There seem to be many reasons for moving onto a Service-Oriented Architecture (SOA) footing. Users hope to achieve lower costs, faster timeto-market, enhanced business agility and visibility, and reduced risk. But as the rosy glow starts to fade, companies are starting to find themselves struggling.
In some cases, although the technical and architectural groundwork has been laid, IT organizations have come up against roadblocks in internal procurement and investment cycles. In others, despite expanded SOA use, expected benefits aren’t flowing. So is SOA all just a lie? Does it not deliver all the benefits it claims? There are plenty of examples where SOA is delivering the goods. The fact is, turning IT assets into reusable services that align with business operations and are accessible in a common way, independent of service location, truly can deliver higher levels of reuse, reduced redundancy, more flexible and adaptive systems, and clearer IT alignment with the business.
This article offers lessons to be learned from the mistakes and successes and points out the corresponding pitfalls to help you avoid them.
Reuse Isn’t Happening
Reuse is a key factor in many SOA benefits. The idea is that creating reusable services will remove redundancy and dramatically cut application maintenance costs. Reusing services in building new projects saves development and testing effort while improving project quality and reducing risks. Saving this effort lowers development costs and speeds time-to-market, improving responsiveness and agility.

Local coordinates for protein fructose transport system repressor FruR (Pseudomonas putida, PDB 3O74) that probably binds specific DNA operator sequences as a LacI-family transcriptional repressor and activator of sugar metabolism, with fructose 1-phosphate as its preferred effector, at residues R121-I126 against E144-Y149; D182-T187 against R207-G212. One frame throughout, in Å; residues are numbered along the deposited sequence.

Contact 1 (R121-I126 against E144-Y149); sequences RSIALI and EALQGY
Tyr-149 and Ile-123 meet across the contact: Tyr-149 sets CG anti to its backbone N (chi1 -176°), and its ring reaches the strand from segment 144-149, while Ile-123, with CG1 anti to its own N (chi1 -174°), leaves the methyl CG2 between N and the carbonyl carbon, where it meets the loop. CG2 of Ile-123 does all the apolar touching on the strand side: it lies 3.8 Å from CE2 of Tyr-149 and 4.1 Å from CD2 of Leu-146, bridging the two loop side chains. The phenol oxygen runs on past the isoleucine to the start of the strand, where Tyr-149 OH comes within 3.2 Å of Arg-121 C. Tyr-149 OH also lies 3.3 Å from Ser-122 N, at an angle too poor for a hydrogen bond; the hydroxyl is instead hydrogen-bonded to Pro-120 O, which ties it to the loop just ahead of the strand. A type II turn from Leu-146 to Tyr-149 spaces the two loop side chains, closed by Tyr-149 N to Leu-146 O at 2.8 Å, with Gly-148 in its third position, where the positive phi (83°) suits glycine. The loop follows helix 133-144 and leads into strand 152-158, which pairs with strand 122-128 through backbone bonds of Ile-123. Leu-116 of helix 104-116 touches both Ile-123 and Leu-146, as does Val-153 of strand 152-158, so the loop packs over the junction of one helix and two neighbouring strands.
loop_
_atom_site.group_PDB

So, what are the main reasons that companies are experiencing problems with reuse levels? Here are the three most common ones:
• Nobody knows what services have already been built
• Services don’t do what everyone wants
• Programmers can be hostile to reuse.
Finding Existing Services to Be Reused
The first issue comes down to how easily programmers can find existing services. A programmer must be able to find existing services and also understand what they do, their characteristics, and how to use them. Some companies embraced Web services as a means of achieving SOA benefits. Developers started to publish Web services for all sorts of different program components. But how should another programmer find out about them? Is this supposed to be a process of osmosis? Companies successful with SOA have discovered the importance of recording SOA services in an enterprisewide registry where others can search for them. These records must be in a common format, and include both technical information about the location and execution of the service, and customizable information where userspecific information can be recorded.
Using Web services as the basis for these SOA services offers a standard way to express the technical information, though it isn’t the only approach. The user-specific information can cover areas of policy such as security requirements, name of the service author, and documentation related to the service, its purpose and usage characteristics. The acid test is: Does the record provide enough information for another programmer to identify which services might be useful and clear directions on how to use them?